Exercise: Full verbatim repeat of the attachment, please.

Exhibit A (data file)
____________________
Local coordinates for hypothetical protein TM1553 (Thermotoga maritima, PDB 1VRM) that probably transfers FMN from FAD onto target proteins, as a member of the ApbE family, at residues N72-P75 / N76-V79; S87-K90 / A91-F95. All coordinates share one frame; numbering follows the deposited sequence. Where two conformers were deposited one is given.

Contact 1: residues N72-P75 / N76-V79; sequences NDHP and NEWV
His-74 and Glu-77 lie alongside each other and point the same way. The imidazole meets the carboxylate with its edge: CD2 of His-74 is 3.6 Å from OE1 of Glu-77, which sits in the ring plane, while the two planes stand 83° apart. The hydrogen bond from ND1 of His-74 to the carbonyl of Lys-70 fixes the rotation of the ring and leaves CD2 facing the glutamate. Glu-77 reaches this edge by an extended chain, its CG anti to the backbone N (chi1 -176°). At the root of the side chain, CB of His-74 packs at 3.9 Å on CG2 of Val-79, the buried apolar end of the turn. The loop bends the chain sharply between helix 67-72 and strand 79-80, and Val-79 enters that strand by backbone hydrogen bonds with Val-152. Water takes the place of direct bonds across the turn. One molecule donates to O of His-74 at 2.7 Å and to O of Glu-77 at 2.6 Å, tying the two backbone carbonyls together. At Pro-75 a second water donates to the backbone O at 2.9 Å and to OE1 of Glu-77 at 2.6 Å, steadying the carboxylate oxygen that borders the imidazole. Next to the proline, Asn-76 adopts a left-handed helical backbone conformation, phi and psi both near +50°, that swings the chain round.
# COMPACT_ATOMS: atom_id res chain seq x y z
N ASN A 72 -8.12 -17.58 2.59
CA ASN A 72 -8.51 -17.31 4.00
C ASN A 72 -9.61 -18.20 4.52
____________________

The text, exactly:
Local coordinates for hypothetical protein TM1553 (Thermotoga maritima, PDB 1VRM) that probably transfers FMN from FAD onto target proteins, as a member of the ApbE family, at residues N72-P75 / N76-V79; S87-K90 / A91-F95. All coordinates share one frame; numbering follows the deposited sequence. Where two conformers were deposited one is given.

Contact 1: residues N72-P75 / N76-V79; sequences NDHP and NEWV
His-74 and Glu-77 lie alongside each other and point the same way. The imidazole meets the carboxylate with its edge: CD2 of His-74 is 3.6 Å from OE1 of Glu-77, which sits in the ring plane, while the two planes stand 83° apart. The hydrogen bond from ND1 of His-74 to the carbonyl of Lys-70 fixes the rotation of the ring and leaves CD2 facing the glutamate. Glu-77 reaches this edge by an extended chain, its CG anti to the backbone N (chi1 -176°). At the root of the side chain, CB of His-74 packs at 3.9 Å on CG2 of Val-79, the buried apolar end of the turn. The loop bends the chain sharply between helix 67-72 and strand 79-80, and Val-79 enters that strand by backbone hydrogen bonds with Val-152. Water takes the place of direct bonds across the turn. One molecule donates to O of His-74 at 2.7 Å and to O of Glu-77 at 2.6 Å, tying the two backbone carbonyls together. At Pro-75 a second water donates to the backbone O at 2.9 Å and to OE1 of Glu-77 at 2.6 Å, steadying the carboxylate oxygen that borders the imidazole. Next to the proline, Asn-76 adopts a left-handed helical backbone conformation, phi and psi both near +50°, that swings the chain round.
# COMPACT_ATOMS: atom_id res chain seq x y z
N ASN A 72 -8.12 -17.58 2.59
CA ASN A 72 -8.51 -17.31 4.00
C ASN A 72 -9.61 -18.20 4.52